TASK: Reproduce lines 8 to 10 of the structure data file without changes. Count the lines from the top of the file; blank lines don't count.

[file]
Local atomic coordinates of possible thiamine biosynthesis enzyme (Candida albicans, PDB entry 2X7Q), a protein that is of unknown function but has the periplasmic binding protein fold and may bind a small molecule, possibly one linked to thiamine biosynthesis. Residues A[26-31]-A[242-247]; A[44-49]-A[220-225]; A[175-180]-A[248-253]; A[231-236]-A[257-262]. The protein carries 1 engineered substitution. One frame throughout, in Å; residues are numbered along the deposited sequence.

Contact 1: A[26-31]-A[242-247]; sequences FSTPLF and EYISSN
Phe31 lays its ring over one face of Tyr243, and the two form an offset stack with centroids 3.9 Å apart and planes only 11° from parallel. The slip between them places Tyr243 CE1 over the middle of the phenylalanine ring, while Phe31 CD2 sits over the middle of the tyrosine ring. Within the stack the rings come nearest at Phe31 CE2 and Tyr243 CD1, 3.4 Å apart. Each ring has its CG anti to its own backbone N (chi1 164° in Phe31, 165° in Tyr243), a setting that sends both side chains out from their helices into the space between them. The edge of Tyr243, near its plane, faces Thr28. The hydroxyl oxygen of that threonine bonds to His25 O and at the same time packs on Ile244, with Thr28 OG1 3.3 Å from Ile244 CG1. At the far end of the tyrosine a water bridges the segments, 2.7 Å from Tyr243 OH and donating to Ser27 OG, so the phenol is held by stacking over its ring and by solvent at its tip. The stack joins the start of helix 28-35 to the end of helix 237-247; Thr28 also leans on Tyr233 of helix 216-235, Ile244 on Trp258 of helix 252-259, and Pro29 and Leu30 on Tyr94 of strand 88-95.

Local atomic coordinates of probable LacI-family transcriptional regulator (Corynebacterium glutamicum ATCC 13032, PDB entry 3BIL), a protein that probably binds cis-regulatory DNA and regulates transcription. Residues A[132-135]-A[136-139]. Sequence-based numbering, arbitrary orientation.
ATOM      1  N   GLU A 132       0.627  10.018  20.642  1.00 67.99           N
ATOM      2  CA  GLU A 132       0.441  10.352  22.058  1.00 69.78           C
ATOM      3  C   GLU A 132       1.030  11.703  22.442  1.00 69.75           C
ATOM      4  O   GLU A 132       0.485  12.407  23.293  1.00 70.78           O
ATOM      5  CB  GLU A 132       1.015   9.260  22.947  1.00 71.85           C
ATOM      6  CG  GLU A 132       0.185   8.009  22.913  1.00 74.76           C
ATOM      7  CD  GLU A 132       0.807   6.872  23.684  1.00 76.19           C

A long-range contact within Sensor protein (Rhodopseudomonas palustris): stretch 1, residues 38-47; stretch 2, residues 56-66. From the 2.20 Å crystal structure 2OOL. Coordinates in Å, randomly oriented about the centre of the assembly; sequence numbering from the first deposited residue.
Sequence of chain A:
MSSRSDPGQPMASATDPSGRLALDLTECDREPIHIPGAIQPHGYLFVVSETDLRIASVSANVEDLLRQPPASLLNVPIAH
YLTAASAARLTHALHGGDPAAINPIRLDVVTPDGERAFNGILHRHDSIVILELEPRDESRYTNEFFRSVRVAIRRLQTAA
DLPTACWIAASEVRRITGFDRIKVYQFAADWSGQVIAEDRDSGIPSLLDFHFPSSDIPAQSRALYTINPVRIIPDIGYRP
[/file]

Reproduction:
ATOM      4  O   GLU A 132       0.485  12.407  23.293  1.00 70.78           O
ATOM      5  CB  GLU A 132       1.015   9.260  22.947  1.00 71.85           C
ATOM      6  CG  GLU A 132       0.185   8.009  22.913  1.00 74.76           C